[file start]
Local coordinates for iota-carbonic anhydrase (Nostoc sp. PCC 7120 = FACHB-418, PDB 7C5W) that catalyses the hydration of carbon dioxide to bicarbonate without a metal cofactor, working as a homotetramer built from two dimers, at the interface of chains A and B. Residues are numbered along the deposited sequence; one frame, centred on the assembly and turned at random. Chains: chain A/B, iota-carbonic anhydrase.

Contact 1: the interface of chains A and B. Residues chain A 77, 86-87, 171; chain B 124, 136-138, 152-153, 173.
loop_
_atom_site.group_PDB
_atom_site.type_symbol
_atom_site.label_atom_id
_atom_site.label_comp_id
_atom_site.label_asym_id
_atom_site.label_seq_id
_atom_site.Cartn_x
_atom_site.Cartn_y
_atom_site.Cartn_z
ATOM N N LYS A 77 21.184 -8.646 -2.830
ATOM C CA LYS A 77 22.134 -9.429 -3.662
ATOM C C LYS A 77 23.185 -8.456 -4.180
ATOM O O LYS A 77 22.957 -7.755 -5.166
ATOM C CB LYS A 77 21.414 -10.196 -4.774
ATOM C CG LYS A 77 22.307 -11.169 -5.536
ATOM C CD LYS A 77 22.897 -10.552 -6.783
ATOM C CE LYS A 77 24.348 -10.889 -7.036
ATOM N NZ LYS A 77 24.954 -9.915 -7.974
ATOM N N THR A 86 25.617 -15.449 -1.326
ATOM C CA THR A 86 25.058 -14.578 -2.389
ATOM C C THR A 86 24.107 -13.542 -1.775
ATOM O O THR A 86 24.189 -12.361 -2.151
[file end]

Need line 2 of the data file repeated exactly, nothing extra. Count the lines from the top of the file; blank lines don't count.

Contact 1: the interface of chains A and B. Residues chain A 77, 86-87, 171; chain B 124, 136-138, 152-153, 173.